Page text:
The Internet blog has restored us to the powerful person-to-person communication that has always been our primary source of important news (until very recently), a powerful centerpiece of every culture on earth. It is the modern-day version of the "community circle" except that, with the Internet, the circle can comprise millions, even hundreds of millions, of people.
The mystery isn't why people choose that circle over something like Patch, it's why AOL doesn't seem to realize it. But that may not be so surprising. Corporations look at the Internet and don't see it. What they see is a huge potential market to be lured in squares of demographics -- a market that ignores the idiosyncracies and realities of people's lives. For corporate executives, the Internet isn't a massive town square of shared reality; it's a huge crowd gathering under a building's news ticker. Corporations can't comprehend the fact that people would rather talk to each other about their lives than look up to read some reporter's story about them.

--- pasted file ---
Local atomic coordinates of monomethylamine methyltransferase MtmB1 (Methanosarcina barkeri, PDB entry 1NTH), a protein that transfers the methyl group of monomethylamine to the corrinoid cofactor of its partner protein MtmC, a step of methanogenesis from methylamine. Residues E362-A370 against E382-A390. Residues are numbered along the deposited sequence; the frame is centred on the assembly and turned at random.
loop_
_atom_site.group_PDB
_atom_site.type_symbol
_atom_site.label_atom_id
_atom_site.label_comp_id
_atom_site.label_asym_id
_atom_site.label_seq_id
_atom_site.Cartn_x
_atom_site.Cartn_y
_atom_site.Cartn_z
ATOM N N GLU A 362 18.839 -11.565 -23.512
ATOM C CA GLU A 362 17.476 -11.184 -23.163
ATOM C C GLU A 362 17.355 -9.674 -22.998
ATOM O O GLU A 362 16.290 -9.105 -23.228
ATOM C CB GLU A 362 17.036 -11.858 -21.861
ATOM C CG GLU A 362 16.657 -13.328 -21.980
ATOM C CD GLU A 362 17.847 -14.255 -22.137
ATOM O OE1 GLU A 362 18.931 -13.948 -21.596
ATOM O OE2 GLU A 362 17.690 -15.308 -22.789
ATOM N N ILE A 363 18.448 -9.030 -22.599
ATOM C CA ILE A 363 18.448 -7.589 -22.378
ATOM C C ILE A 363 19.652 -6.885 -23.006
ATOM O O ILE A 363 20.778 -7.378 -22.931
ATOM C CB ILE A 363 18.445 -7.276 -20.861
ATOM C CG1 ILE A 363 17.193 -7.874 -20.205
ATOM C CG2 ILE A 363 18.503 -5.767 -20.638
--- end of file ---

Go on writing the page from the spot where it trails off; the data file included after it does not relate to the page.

So they will keep doing these projects and, while a few may succeed, most will fail. The problem will always be that the corporate Internet won't understand the reasons for failure and success. They will refuse to grasp that projects like Facebook succeed because they empower users, allowing them to dictate (even to a minor extent) the content being exchanged, while those that spoon-feed information to users will fail because most users no longer trust corporations to tell them the truth.
How could a guy like Tim Armstrong admit to himself that billions of people, most of whom don't know him, don't trust him or the other execs of Internet information companies? It would be admitting that the technological innovation that pays him his huge salary was actually developed by the human race to make roles like his extinct.
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